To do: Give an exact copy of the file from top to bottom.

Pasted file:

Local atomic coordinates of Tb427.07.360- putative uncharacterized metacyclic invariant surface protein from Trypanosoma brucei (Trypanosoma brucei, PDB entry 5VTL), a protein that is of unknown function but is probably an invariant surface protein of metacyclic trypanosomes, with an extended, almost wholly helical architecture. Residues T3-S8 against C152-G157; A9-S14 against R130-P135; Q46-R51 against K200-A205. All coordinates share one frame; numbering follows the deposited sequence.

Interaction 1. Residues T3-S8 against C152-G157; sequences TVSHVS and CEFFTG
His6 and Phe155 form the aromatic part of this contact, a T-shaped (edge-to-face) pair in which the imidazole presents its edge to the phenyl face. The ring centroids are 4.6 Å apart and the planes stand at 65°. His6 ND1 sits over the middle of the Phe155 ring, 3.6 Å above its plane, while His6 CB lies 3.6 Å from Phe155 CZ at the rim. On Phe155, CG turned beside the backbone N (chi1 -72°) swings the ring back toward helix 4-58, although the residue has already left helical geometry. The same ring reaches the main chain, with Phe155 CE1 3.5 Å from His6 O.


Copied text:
Local atomic coordinates of Tb427.07.360- putative uncharacterized metacyclic invariant surface protein from Trypanosoma brucei (Trypanosoma brucei, PDB entry 5VTL), a protein that is of unknown function but is probably an invariant surface protein of metacyclic trypanosomes, with an extended, almost wholly helical architecture. Residues T3-S8 against C152-G157; A9-S14 against R130-P135; Q46-R51 against K200-A205. All coordinates share one frame; numbering follows the deposited sequence.

Interaction 1. Residues T3-S8 against C152-G157; sequences TVSHVS and CEFFTG
His6 and Phe155 form the aromatic part of this contact, a T-shaped (edge-to-face) pair in which the imidazole presents its edge to the phenyl face. The ring centroids are 4.6 Å apart and the planes stand at 65°. His6 ND1 sits over the middle of the Phe155 ring, 3.6 Å above its plane, while His6 CB lies 3.6 Å from Phe155 CZ at the rim. On Phe155, CG turned beside the backbone N (chi1 -72°) swings the ring back toward helix 4-58, although the residue has already left helical geometry. The same ring reaches the main chain, with Phe155 CE1 3.5 Å from His6 O.